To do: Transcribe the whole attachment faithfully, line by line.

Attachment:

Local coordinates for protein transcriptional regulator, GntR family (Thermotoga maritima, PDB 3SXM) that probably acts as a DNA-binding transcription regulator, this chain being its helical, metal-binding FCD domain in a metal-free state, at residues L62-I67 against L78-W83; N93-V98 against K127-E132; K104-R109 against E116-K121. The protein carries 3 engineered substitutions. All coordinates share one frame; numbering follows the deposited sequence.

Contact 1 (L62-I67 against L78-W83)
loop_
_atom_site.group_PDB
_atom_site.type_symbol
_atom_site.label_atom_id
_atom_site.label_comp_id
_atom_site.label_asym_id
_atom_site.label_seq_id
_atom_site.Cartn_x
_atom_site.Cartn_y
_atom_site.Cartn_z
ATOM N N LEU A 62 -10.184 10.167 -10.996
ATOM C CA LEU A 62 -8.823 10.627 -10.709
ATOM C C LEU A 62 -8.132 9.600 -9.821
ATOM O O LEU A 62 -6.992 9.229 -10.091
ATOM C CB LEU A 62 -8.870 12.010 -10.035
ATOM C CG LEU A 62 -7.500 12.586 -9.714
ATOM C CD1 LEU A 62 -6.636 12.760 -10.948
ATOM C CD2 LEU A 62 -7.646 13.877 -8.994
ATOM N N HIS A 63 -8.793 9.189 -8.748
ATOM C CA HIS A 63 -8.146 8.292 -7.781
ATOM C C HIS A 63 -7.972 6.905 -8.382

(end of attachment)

Local coordinates for protein transcriptional regulator, GntR family (Thermotoga maritima, PDB 3SXM) that probably acts as a DNA-binding transcription regulator, this chain being its helical, metal-binding FCD domain in a metal-free state, at residues L62-I67 against L78-W83; N93-V98 against K127-E132; K104-R109 against E116-K121. The protein carries 3 engineered substitutions. All coordinates share one frame; numbering follows the deposited sequence.

Contact 1 (L62-I67 against L78-W83)
loop_
_atom_site.group_PDB
_atom_site.type_symbol
_atom_site.label_atom_id
_atom_site.label_comp_id
_atom_site.label_asym_id
_atom_site.label_seq_id
_atom_site.Cartn_x
_atom_site.Cartn_y
_atom_site.Cartn_z
ATOM N N LEU A 62 -10.184 10.167 -10.996
ATOM C CA LEU A 62 -8.823 10.627 -10.709
ATOM C C LEU A 62 -8.132 9.600 -9.821
ATOM O O LEU A 62 -6.992 9.229 -10.091
ATOM C CB LEU A 62 -8.870 12.010 -10.035
ATOM C CG LEU A 62 -7.500 12.586 -9.714
ATOM C CD1 LEU A 62 -6.636 12.760 -10.948
ATOM C CD2 LEU A 62 -7.646 13.877 -8.994
ATOM N N HIS A 63 -8.793 9.189 -8.748
ATOM C CA HIS A 63 -8.146 8.292 -7.781
ATOM C C HIS A 63 -7.972 6.905 -8.382